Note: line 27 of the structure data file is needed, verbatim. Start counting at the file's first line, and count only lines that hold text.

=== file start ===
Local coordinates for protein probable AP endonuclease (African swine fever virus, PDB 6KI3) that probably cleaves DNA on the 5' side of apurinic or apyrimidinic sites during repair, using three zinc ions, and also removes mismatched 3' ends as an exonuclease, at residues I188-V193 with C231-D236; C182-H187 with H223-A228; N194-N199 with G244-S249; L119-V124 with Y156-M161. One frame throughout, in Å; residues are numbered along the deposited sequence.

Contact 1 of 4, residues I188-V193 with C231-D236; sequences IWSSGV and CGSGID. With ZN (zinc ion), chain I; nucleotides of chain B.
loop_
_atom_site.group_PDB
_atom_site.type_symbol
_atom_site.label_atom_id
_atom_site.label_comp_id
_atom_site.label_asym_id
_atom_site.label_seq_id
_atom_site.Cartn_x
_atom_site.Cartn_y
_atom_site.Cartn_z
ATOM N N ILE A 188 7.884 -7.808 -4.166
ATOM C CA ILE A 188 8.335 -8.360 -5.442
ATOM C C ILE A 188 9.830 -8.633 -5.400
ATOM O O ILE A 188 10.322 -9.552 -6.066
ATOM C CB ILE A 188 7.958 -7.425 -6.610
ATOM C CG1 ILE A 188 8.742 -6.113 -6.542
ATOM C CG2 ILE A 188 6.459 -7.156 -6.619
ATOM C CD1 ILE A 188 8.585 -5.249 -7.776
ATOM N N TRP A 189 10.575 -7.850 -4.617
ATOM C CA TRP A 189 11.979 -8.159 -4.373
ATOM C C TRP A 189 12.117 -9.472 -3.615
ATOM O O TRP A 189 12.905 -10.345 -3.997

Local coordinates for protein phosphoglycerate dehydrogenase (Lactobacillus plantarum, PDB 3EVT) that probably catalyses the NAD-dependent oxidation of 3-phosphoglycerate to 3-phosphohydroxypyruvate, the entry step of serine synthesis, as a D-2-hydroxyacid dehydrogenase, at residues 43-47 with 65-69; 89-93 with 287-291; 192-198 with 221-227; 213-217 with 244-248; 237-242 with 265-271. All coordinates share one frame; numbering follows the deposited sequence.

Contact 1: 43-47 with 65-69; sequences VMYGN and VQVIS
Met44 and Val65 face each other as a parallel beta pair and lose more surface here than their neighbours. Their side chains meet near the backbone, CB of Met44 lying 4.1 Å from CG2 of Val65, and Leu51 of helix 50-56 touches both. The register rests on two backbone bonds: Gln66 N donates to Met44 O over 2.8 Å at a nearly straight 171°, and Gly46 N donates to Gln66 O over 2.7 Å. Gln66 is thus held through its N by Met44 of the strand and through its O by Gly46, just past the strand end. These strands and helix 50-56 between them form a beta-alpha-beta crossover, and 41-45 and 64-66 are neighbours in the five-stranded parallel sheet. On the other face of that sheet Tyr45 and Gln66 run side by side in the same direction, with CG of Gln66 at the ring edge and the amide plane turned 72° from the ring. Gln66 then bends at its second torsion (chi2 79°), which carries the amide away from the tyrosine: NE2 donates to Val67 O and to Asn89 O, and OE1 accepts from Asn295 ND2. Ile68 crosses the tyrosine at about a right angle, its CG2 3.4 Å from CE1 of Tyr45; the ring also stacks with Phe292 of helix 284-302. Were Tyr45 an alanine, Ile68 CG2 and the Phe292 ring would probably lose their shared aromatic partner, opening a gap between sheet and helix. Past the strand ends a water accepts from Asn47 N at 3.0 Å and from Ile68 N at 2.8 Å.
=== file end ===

Met44 and Val65 face each other as a parallel beta pair and lose more surface here than their neighbours. Their side chains meet near the backbone, CB of Met44 lying 4.1 Å from CG2 of Val65, and Leu51 of helix 50-56 touches both. The register rests on two backbone bonds: Gln66 N donates to Met44 O over 2.8 Å at a nearly straight 171°, and Gly46 N donates to Gln66 O over 2.7 Å. Gln66 is thus held through its N by Met44 of the strand and through its O by Gly46, just past the strand end. These strands and helix 50-56 between them form a beta-alpha-beta crossover, and 41-45 and 64-66 are neighbours in the five-stranded parallel sheet. On the other face of that sheet Tyr45 and Gln66 run side by side in the same direction, with CG of Gln66 at the ring edge and the amide plane turned 72° from the ring. Gln66 then bends at its second torsion (chi2 79°), which carries the amide away from the tyrosine: NE2 donates to Val67 O and to Asn89 O, and OE1 accepts from Asn295 ND2. Ile68 crosses the tyrosine at about a right angle, its CG2 3.4 Å from CE1 of Tyr45; the ring also stacks with Phe292 of helix 284-302. Were Tyr45 an alanine, Ile68 CG2 and the Phe292 ring would probably lose their shared aromatic partner, opening a gap between sheet and helix. Past the strand ends a water accepts from Asn47 N at 3.0 Å and from Ile68 N at 2.8 Å.